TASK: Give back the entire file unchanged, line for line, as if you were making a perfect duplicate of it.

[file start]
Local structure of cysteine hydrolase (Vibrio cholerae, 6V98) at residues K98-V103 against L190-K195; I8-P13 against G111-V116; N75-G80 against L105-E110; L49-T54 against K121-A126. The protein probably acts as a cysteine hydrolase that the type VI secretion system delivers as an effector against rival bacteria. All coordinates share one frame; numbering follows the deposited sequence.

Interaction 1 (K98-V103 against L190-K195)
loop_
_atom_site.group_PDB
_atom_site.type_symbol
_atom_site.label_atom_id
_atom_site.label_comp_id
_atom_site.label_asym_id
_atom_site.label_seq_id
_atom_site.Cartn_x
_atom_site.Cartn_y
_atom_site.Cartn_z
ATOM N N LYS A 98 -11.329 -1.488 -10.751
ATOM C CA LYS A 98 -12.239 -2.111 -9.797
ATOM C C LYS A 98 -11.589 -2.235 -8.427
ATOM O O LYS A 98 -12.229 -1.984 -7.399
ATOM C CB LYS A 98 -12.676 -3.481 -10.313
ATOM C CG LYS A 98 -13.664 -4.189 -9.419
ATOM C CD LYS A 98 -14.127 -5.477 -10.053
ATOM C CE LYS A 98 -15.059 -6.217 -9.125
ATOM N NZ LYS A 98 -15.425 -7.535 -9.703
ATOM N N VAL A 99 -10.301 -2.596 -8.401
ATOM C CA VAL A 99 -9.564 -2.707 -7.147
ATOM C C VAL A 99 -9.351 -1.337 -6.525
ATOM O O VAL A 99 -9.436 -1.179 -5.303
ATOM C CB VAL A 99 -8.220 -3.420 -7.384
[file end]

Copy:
Local structure of cysteine hydrolase (Vibrio cholerae, 6V98) at residues K98-V103 against L190-K195; I8-P13 against G111-V116; N75-G80 against L105-E110; L49-T54 against K121-A126. The protein probably acts as a cysteine hydrolase that the type VI secretion system delivers as an effector against rival bacteria. All coordinates share one frame; numbering follows the deposited sequence.

Interaction 1 (K98-V103 against L190-K195)
loop_
_atom_site.group_PDB
_atom_site.type_symbol
_atom_site.label_atom_id
_atom_site.label_comp_id
_atom_site.label_asym_id
_atom_site.label_seq_id
_atom_site.Cartn_x
_atom_site.Cartn_y
_atom_site.Cartn_z
ATOM N N LYS A 98 -11.329 -1.488 -10.751
ATOM C CA LYS A 98 -12.239 -2.111 -9.797
ATOM C C LYS A 98 -11.589 -2.235 -8.427
ATOM O O LYS A 98 -12.229 -1.984 -7.399
ATOM C CB LYS A 98 -12.676 -3.481 -10.313
ATOM C CG LYS A 98 -13.664 -4.189 -9.419
ATOM C CD LYS A 98 -14.127 -5.477 -10.053
ATOM C CE LYS A 98 -15.059 -6.217 -9.125
ATOM N NZ LYS A 98 -15.425 -7.535 -9.703
ATOM N N VAL A 99 -10.301 -2.596 -8.401
ATOM C CA VAL A 99 -9.564 -2.707 -7.147
ATOM C C VAL A 99 -9.351 -1.337 -6.525
ATOM O O VAL A 99 -9.436 -1.179 -5.303
ATOM C CB VAL A 99 -8.220 -3.420 -7.384